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To many, Thomas Carlyle's put-down of economics as "the dismal science" is as fitting now as it was 150 years ago. But Diane Coyle argues that economics today is more soulful than dismal, a more practical and human science than ever before. Building on the popularity of books such as Freakonomics that have applied economic thinking to the paradoxes of everyday life, The Soulful Science describes the remarkable creative renaissance in how economics is addressing the most fundamental questions--and how it is starting to help solve problems such as poverty and global warming. A lively and entertaining tour of the most exciting new economic thinking about big-picture problems, The Soulful Science uncovers the hidden humanization of economics over the past two decades. Coyle shows how better data, increased computing power, and techniques such as game theory have transformed economic theory and practice in recent years, enabling economists to make huge strides in understanding real human behavior. Using insights from psychology, evolution, and complexity, economists are revolutionizing efforts to solve the world's most serious problems by giving policymakers a new and vastly more accurate picture of human society than ever before. They are also building our capacity to understand how what we do today shapes what the world will look like tomorrow. And the consequences of these developments for human life, for governments, and for businesses are only now starting to be realized--in areas such as resource auctions, pollution-credit trading, and monetary policy. The Soulful Science tells us how economics got its soul back--and how it just might help save the planet's.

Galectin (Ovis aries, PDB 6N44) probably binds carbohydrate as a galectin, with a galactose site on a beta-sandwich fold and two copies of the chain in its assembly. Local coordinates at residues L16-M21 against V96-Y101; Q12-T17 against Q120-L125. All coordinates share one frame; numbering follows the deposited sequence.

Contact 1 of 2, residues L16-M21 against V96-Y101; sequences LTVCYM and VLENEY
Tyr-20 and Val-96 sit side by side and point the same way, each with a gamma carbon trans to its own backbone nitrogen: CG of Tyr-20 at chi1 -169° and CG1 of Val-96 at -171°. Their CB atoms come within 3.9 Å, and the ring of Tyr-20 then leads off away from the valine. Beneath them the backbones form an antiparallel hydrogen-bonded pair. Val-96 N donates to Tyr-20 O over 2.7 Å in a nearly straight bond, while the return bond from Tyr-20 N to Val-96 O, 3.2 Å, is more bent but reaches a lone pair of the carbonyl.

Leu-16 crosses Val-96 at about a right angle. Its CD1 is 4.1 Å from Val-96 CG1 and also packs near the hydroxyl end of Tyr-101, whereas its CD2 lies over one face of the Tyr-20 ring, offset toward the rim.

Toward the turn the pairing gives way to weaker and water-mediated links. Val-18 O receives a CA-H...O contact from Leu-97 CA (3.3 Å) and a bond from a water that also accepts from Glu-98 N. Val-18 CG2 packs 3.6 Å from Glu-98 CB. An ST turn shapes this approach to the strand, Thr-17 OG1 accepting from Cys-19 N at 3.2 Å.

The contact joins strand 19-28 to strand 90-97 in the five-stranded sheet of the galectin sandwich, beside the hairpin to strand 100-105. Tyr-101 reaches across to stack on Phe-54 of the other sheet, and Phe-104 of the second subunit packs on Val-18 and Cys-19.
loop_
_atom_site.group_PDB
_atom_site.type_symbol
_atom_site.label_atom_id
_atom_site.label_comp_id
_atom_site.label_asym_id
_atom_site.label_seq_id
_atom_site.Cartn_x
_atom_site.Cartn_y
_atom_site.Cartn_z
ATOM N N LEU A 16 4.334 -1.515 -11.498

The Growth Delusion

The Growth Delusion Author David Pilling
ISBN-10 9780525572527
Release 2018-01-30
Pages 304